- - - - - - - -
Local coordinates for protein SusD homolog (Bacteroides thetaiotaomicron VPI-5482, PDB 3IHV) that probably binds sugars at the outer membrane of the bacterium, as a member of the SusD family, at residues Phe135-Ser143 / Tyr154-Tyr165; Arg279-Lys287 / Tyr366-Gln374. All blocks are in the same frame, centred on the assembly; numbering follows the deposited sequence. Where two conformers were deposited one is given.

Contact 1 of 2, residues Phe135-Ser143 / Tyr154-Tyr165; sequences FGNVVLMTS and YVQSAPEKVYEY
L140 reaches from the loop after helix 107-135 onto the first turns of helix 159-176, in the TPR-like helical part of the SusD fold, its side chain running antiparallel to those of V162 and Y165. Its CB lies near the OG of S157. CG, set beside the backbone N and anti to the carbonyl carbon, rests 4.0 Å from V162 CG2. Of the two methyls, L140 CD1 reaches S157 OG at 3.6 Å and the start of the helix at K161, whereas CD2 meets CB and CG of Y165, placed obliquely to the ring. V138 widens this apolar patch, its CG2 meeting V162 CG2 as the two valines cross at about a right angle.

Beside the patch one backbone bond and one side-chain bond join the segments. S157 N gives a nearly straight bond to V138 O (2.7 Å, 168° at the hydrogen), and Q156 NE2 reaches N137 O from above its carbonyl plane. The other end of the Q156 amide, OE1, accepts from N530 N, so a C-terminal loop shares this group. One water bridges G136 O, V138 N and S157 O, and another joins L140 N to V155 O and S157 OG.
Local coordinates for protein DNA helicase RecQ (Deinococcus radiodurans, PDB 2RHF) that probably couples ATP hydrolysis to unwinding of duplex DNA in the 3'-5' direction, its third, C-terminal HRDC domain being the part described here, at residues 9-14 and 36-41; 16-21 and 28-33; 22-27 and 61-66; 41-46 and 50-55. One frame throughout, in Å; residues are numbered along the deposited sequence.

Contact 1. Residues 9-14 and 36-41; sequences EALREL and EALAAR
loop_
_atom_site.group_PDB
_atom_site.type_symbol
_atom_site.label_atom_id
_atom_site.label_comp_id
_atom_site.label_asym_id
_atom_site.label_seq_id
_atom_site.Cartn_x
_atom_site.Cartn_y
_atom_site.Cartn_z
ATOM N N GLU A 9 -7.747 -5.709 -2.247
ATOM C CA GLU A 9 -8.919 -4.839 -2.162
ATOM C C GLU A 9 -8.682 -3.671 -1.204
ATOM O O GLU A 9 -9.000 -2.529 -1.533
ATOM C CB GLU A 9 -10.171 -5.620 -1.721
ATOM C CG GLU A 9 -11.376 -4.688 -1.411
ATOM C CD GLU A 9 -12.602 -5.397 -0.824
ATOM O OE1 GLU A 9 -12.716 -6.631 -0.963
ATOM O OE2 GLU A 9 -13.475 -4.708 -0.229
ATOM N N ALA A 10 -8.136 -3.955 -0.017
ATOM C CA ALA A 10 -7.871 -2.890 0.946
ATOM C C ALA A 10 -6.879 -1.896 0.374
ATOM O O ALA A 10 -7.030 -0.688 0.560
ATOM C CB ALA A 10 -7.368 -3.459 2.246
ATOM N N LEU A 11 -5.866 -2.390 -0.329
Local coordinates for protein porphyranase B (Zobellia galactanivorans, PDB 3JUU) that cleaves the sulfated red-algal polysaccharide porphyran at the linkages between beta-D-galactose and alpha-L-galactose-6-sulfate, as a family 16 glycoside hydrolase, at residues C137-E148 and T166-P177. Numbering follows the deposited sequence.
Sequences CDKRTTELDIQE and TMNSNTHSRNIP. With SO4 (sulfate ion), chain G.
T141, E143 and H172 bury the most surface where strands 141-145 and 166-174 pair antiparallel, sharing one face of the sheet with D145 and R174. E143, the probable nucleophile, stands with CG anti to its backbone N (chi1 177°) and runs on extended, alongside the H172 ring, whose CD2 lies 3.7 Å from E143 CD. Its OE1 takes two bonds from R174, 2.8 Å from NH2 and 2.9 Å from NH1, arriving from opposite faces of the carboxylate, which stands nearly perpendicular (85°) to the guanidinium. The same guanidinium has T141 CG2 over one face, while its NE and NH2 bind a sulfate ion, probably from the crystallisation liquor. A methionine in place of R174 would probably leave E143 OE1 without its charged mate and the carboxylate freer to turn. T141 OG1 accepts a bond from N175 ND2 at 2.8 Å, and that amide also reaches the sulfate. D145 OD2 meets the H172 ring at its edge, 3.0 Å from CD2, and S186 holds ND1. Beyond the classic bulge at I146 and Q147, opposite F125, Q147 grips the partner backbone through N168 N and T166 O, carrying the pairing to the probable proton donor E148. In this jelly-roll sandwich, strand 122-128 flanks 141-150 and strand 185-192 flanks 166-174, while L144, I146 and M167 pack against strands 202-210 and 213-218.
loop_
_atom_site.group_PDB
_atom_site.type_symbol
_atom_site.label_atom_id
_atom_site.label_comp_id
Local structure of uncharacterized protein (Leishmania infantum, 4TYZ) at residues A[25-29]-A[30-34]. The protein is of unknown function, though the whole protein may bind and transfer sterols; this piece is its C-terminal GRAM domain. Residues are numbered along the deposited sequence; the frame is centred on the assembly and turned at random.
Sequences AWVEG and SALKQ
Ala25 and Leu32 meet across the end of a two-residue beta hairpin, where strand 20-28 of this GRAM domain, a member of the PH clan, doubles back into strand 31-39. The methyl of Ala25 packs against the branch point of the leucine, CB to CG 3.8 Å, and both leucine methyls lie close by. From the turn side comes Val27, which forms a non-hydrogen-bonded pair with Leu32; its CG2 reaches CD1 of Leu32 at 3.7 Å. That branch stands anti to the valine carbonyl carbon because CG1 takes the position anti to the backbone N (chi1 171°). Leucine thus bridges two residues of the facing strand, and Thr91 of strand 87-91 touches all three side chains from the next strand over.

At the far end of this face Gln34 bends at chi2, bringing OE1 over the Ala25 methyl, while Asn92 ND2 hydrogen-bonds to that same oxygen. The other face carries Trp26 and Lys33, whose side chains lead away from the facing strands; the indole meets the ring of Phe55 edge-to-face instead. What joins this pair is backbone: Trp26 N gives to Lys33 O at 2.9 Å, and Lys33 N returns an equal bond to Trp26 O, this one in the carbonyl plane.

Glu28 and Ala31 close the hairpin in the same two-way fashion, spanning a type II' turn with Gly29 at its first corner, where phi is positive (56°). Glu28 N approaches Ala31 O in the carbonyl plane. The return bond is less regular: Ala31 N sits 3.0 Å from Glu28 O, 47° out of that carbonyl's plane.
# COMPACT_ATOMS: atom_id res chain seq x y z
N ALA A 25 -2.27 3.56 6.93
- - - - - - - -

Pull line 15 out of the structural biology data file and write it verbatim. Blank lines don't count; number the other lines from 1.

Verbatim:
_atom_site.Cartn_y